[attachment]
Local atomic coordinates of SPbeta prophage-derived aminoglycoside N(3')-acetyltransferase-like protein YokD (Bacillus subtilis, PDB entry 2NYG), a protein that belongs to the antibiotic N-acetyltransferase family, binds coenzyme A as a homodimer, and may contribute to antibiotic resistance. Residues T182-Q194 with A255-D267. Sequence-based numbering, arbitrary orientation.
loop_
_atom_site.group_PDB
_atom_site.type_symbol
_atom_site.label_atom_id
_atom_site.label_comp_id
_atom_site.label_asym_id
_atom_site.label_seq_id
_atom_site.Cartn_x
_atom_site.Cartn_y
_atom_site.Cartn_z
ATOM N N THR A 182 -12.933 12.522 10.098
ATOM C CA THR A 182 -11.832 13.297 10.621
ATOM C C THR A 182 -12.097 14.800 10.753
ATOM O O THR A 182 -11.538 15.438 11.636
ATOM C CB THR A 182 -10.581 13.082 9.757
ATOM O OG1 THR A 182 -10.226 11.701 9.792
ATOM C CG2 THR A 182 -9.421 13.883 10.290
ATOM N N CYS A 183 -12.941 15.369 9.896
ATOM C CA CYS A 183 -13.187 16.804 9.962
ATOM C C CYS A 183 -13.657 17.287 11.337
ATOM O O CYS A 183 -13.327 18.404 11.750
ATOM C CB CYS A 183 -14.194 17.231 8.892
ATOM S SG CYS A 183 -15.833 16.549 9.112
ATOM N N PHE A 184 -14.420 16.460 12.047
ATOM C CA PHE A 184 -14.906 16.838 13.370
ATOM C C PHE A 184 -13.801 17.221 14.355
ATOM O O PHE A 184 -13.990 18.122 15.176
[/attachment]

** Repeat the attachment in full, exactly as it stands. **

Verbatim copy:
Local atomic coordinates of SPbeta prophage-derived aminoglycoside N(3')-acetyltransferase-like protein YokD (Bacillus subtilis, PDB entry 2NYG), a protein that belongs to the antibiotic N-acetyltransferase family, binds coenzyme A as a homodimer, and may contribute to antibiotic resistance. Residues T182-Q194 with A255-D267. Sequence-based numbering, arbitrary orientation.
loop_
_atom_site.group_PDB
_atom_site.type_symbol
_atom_site.label_atom_id
_atom_site.label_comp_id
_atom_site.label_asym_id
_atom_site.label_seq_id
_atom_site.Cartn_x
_atom_site.Cartn_y
_atom_site.Cartn_z
ATOM N N THR A 182 -12.933 12.522 10.098
ATOM C CA THR A 182 -11.832 13.297 10.621
ATOM C C THR A 182 -12.097 14.800 10.753
ATOM O O THR A 182 -11.538 15.438 11.636
ATOM C CB THR A 182 -10.581 13.082 9.757
ATOM O OG1 THR A 182 -10.226 11.701 9.792
ATOM C CG2 THR A 182 -9.421 13.883 10.290
ATOM N N CYS A 183 -12.941 15.369 9.896
ATOM C CA CYS A 183 -13.187 16.804 9.962
ATOM C C CYS A 183 -13.657 17.287 11.337
ATOM O O CYS A 183 -13.327 18.404 11.750
ATOM C CB CYS A 183 -14.194 17.231 8.892
ATOM S SG CYS A 183 -15.833 16.549 9.112
ATOM N N PHE A 184 -14.420 16.460 12.047
ATOM C CA PHE A 184 -14.906 16.838 13.370
ATOM C C PHE A 184 -13.801 17.221 14.355
ATOM O O PHE A 184 -13.990 18.122 15.176